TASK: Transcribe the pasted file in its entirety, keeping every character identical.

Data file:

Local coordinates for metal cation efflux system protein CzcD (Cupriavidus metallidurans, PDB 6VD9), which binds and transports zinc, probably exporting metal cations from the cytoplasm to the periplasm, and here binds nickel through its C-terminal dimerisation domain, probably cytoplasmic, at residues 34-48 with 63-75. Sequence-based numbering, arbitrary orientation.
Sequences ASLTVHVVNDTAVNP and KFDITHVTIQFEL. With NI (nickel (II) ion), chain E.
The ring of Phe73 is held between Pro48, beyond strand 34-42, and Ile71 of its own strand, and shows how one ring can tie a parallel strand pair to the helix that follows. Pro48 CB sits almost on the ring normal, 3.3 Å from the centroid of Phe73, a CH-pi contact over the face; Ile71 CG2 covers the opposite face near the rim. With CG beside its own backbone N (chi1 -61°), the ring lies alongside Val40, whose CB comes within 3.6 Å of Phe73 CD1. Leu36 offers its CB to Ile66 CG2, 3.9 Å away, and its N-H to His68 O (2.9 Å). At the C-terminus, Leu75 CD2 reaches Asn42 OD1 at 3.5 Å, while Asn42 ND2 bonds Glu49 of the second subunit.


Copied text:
Local coordinates for metal cation efflux system protein CzcD (Cupriavidus metallidurans, PDB 6VD9), which binds and transports zinc, probably exporting metal cations from the cytoplasm to the periplasm, and here binds nickel through its C-terminal dimerisation domain, probably cytoplasmic, at residues 34-48 with 63-75. Sequence-based numbering, arbitrary orientation.
Sequences ASLTVHVVNDTAVNP and KFDITHVTIQFEL. With NI (nickel (II) ion), chain E.
The ring of Phe73 is held between Pro48, beyond strand 34-42, and Ile71 of its own strand, and shows how one ring can tie a parallel strand pair to the helix that follows. Pro48 CB sits almost on the ring normal, 3.3 Å from the centroid of Phe73, a CH-pi contact over the face; Ile71 CG2 covers the opposite face near the rim. With CG beside its own backbone N (chi1 -61°), the ring lies alongside Val40, whose CB comes within 3.6 Å of Phe73 CD1. Leu36 offers its CB to Ile66 CG2, 3.9 Å away, and its N-H to His68 O (2.9 Å). At the C-terminus, Leu75 CD2 reaches Asn42 OD1 at 3.5 Å, while Asn42 ND2 bonds Glu49 of the second subunit.